To make 23 August a pan-European holiday would endorse a “thoroughly anti-totalitarian yet balanced consciousness of European history, without pushing for any ‘harmonization’ or even legal measures against wrong or offensive views of history”, they conclude.

More about Free Speech Debate


How has our “European dream” turned into “anxious insomnia”? Introducing La Revue Nouvelle‘s dossier on the euro crisis, Paul Géradin contends that an initial “lack of intellectual analysis” continues to hamper Europe. All contributors “agree that Europe must go on”, he says, but “everything depends on what is meant by this and what is at stake in the current slump”.

Hour of truth: Pierre Defraigne talks of risk endlessly passed on in the guise of “financial innovation”. In the 1980s, the game changed for market capitalism due to three main forces, he writes: the IT revolution; the globalization of production; and the advent of China as a fully-fledged player in the world economy. “The foundations for today’s crisis within a crisis were laid.” Defraigne takes a dim view of European policy: “The sole unifying factor common to the EU’s twenty-seven states is the single market, a paltry federating force for such a heterogeneous Europe.” Because the eurozone’s “structural faults” have “only come to light due to the crisis”, its governments limp on towards a halfhearted, unwanted federalism. For Defraigne, the “hour of truth has arrived” to create a newly democratic Europe.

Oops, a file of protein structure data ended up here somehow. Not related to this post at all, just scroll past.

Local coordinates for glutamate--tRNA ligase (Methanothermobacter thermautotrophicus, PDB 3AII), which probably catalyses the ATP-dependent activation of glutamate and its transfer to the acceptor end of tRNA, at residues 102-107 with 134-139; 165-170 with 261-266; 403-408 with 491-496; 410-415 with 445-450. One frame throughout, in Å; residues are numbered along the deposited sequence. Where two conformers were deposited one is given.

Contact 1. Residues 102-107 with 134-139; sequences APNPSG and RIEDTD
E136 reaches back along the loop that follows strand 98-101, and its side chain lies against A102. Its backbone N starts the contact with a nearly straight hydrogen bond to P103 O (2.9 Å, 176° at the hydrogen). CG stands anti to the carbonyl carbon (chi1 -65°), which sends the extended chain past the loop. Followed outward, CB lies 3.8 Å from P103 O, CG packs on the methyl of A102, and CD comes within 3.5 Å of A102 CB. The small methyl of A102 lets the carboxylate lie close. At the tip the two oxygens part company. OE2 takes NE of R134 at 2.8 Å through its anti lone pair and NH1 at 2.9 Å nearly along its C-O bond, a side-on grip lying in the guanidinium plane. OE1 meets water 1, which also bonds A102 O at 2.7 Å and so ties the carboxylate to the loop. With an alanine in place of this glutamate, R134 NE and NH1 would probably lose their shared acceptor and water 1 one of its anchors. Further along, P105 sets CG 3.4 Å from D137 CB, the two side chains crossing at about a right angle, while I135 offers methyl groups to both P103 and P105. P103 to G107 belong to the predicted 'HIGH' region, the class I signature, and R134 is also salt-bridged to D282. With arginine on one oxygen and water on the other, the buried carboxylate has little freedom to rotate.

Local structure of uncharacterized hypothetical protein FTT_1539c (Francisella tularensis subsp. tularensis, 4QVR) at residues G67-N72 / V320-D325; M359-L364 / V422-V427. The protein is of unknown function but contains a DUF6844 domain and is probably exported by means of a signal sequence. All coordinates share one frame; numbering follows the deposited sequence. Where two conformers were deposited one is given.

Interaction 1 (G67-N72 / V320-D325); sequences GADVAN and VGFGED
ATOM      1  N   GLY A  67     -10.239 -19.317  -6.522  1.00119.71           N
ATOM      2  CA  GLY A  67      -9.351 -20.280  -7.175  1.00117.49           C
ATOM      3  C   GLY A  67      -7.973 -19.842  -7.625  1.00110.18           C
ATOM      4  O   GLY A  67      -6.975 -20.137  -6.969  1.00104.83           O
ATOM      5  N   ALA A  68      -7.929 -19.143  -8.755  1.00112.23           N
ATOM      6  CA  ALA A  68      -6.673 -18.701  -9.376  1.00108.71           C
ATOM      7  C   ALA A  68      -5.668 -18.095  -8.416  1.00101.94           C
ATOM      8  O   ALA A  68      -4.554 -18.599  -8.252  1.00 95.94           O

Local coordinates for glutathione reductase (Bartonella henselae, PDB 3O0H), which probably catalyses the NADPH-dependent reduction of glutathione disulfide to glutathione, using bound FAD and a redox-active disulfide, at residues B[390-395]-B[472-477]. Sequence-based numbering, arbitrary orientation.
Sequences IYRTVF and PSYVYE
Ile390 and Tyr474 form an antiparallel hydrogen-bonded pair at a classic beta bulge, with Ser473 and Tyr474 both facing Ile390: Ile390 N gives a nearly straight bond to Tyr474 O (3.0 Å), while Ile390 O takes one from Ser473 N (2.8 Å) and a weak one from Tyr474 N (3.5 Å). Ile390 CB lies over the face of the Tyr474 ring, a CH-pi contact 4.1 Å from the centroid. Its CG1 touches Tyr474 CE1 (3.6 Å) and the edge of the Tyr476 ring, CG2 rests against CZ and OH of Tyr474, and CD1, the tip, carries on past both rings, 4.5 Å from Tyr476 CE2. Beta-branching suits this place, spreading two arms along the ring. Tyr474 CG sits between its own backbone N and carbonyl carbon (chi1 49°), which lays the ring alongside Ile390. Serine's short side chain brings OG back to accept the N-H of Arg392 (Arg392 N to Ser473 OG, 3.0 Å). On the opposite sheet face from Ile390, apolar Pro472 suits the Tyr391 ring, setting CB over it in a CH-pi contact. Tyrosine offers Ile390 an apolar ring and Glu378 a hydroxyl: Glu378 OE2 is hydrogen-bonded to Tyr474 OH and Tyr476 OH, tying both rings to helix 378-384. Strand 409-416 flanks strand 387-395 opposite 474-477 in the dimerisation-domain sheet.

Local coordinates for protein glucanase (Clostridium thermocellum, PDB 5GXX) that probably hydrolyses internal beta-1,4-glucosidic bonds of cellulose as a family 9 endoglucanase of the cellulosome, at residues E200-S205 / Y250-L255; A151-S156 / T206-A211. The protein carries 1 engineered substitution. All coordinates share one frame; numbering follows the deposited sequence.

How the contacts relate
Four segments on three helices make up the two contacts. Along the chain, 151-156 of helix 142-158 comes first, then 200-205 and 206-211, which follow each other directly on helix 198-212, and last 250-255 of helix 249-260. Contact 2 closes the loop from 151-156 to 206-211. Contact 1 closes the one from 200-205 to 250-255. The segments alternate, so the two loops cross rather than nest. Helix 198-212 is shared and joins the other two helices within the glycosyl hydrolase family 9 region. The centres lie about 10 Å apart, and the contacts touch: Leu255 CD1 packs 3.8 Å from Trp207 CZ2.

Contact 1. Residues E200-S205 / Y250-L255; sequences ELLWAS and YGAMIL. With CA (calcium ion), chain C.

Citizens first: If one of the primary causes of the Union’s malaise “arises from the poor articulation, imbalance even”, between the national and European levels, “creating a halo of opacity” over its every action, then the solution must lie in strengthening the European institutions to correct the imbalance, writes Olivier Dupuis. Among his proposed reforms are a return to the European Council’s original designation as a “committee of wise men”; the elevation of the Council to the status of a “Senate”; and the strengthening the European Commission by giving it “a true captain”, a president elected through open voting, rather than by today’s “baroque” system. The aim is to put Europe’s citizens back at the heart of its processes.